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England 1 Iceland 2.

It is a result which has caused headlines around the world.

Euro 2016: Roy Hodgson a baffling England coach from start to finishBut to football fans, is it any surprise? It started with a Wayne Rooney penalty after three minutes, and ended in typically English fashion – a dour performance, an all-too familiar loss, an early exit from a major tournament and another coach ending his tenure.

One has to go back a decade to find an England team that looked confident on the international stage. Say what you like about Sven-Goran Eriksson, but his sides at the 2002 World Cup and Euro 2004 played with vigour.

Roy Hodgson is not the sole reason for England’s second Brexit in less than a week, but he is a large part of it. He has now overseen three major tournaments, and three disappointing departures.

Since his appointment prior to Euro 2012, Hodgson has overseen 11 games in major tournaments. He has won just three of them. A tough draw at the last World Cup saved his bacon, but did not disguise the fact England were second-best against Italy and Uruguay.

The 68-year-old’s coming into the role in 2012 was surprising. He was helped by a lack of competition (Harry Redknapp was seen as the only other candidate) and the FA was urgently seeking a replacement for Fabio Capello on the eve of the European championships.

His strong record at smaller clubs like Fulham and West Bromwich Albion swayed the FA and his mid-1990’s spells with Switzerland and Inter Milan were commendable. However, his six month tenure at Liverpool in 2010 still stands out as stain on his CV. While his English passport enticed the governing body to offer him the role, many still remembered a tactical ineptitude with the Reds.

That same inadequacy reared its head in France. Alan Shearer noted after the 0-0 draw with Slovakia that he did not think Hodgson knew his best team. The personnel selections, before and during the tournament, raised more eyebrows than Jamie Vardy’s nicotine patches.

Hodgson insisted on playing Harry Kane as a lone striker, even though the youngster’s best games for England have come when they played two up front. It was obvious Kane was too isolated in the opening two group games, yet mystifyingly, the coach reverted to it against Iceland.

The erratic Raheem Sterling got the nod and promptly turned in another poor showing. Daniel Sturridge, shifted to the wing, was almost anonymous, while Vardy was restricted to an appearance off the bench.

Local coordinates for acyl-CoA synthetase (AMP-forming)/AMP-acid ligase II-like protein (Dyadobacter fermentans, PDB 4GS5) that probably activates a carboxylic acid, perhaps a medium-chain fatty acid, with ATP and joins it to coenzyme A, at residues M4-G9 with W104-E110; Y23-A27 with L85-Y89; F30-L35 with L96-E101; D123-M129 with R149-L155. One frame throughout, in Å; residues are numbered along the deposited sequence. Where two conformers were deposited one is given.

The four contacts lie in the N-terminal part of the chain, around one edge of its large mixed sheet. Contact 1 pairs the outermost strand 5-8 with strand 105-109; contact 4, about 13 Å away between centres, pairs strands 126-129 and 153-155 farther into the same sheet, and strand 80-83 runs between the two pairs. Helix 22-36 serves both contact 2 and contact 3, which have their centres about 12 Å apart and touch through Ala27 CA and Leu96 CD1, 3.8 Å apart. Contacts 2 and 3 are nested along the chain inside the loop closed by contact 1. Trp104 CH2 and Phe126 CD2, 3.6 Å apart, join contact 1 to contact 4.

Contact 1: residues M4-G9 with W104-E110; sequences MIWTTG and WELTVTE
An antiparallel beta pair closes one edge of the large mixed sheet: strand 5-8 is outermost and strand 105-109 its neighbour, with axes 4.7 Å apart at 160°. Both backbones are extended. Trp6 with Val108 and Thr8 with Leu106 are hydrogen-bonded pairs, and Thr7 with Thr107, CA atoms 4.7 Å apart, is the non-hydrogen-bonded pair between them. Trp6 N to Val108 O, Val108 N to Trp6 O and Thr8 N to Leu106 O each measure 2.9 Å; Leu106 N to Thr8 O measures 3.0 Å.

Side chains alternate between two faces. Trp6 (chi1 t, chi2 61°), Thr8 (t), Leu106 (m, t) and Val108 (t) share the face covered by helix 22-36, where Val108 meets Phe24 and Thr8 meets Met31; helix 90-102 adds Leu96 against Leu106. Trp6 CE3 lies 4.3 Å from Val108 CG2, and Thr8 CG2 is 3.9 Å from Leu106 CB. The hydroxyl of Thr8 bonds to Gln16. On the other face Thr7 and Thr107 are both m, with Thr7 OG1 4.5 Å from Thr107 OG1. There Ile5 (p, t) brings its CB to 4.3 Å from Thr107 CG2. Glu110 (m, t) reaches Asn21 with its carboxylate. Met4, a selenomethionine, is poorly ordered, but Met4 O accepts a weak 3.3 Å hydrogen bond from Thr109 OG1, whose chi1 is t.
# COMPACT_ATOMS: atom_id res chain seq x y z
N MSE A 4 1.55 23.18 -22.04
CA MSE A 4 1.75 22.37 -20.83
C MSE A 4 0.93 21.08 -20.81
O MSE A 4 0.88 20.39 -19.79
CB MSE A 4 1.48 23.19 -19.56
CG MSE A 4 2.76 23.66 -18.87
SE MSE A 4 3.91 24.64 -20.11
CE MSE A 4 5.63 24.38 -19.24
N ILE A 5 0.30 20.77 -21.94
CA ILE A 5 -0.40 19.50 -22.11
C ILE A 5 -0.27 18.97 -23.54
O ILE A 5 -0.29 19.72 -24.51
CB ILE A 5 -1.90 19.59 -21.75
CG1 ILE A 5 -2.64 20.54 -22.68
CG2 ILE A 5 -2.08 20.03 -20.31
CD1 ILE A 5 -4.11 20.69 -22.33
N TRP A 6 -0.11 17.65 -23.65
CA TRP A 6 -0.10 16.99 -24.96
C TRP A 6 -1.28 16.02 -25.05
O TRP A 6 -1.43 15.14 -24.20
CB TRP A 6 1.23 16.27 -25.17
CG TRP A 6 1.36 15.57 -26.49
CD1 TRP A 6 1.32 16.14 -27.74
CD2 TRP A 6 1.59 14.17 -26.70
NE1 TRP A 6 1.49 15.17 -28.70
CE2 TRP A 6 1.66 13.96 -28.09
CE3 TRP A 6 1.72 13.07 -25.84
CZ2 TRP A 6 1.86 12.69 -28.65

Goalkeeper Fraser Forster arguably outperformed Joe Hart this season, but the latter was preferred by Hodgson. He was at fault for three of the four goals England conceded in the tournament. In midfield, Eric Dier was among England’s best in the group stage, yet was hauled off at halftime against Iceland for an unfit and ineffective Jack Wilshere.

Chasing the game, the Three Lions reverted to the classic long ball method, which the Icelandic defenders handled with ease. Was this Woy’s plan? Who knows. Does he even know what his plan was? Probably not. But the most concerning aspect was England’s lack of drive. At no point did they ever look like sending the game to extra time. Rooney, the man Hodgson made room for in the starting lineup, was more of a passenger than a captain. England never played with the same heart Wales, Ireland, Northern Ireland or Iceland did.

Now comes the tricky part – replacing Hodgson. And it is clear they need a coach who drives them to be better. A figurehead who harnesses their talent and fuels them with the self-confidence to enter any game knowing they can win it.

Who is that coach? The answer most likely lies abroad. While Eddie Howe and Sean Dyche are the best of England’s young breed, it is not their time yet. Alan Pardew may be the bookies favourite, but on the surface is another Hodgson in waiting.

There is no simple solution in their own backyard – the FA must look elsewhere for the answer. There will be clamor to act quickly and bring in a big name, but they must find the best fit. The engine is there, now they must find a skilled enough driver.

Originally published at outside90.com

Post written by Ben Smith, Twitter: @BenSmith94
for Outside 90, Blog: outside90.com, Twitter: @Outside90

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